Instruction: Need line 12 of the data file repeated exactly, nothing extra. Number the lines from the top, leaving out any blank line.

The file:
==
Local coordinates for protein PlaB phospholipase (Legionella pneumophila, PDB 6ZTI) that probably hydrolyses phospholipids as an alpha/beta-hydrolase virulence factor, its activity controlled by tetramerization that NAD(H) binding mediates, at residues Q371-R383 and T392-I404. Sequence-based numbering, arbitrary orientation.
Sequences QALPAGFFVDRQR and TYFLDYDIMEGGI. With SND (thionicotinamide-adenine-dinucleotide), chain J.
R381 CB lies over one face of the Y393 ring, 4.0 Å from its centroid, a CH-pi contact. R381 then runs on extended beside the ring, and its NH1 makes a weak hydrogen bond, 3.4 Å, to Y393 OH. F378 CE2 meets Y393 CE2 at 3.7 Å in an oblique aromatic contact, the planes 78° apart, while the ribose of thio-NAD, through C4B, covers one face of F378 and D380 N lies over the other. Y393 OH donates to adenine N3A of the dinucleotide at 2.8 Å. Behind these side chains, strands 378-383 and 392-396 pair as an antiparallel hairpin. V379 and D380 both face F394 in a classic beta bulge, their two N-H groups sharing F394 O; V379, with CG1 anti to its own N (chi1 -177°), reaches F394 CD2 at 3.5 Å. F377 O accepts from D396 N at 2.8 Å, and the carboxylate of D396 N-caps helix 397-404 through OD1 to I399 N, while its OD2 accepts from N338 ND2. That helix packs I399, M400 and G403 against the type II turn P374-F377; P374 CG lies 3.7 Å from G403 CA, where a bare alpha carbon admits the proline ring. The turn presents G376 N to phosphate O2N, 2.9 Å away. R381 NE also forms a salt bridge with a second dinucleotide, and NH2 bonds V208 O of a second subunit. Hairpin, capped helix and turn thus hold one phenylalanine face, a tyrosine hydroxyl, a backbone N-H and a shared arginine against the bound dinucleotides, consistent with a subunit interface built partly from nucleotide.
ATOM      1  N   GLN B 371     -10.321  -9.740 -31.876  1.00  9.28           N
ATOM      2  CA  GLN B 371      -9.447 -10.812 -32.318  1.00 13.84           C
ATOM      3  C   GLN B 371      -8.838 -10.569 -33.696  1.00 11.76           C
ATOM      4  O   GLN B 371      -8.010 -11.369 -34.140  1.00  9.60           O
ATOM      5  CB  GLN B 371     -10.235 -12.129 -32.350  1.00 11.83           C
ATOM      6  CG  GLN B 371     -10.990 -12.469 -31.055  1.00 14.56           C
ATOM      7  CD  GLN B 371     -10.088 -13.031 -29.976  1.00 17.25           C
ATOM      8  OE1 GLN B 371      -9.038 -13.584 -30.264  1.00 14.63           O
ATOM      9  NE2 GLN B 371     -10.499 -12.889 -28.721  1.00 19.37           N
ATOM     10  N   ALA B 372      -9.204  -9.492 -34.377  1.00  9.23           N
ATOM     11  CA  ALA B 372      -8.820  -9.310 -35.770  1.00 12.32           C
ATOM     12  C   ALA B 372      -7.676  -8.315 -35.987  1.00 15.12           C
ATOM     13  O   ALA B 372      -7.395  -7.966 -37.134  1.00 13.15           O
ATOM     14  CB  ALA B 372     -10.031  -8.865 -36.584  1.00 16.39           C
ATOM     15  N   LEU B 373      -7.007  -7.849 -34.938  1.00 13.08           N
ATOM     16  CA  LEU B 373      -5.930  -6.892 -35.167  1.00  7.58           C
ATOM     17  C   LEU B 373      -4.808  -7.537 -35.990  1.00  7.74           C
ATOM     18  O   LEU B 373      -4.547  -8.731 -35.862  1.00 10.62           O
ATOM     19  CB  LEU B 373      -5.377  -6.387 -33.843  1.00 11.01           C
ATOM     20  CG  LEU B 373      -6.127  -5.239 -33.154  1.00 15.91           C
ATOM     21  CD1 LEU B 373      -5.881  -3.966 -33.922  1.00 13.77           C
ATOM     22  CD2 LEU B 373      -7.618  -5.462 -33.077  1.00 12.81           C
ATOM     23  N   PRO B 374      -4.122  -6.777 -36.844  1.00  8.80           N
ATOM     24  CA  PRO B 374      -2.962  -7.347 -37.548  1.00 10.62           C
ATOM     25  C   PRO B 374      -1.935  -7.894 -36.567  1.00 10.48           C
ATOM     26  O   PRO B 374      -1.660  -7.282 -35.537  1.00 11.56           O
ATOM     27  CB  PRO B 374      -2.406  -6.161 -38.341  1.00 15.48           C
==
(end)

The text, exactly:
ATOM      9  NE2 GLN B 371     -10.499 -12.889 -28.721  1.00 19.37           N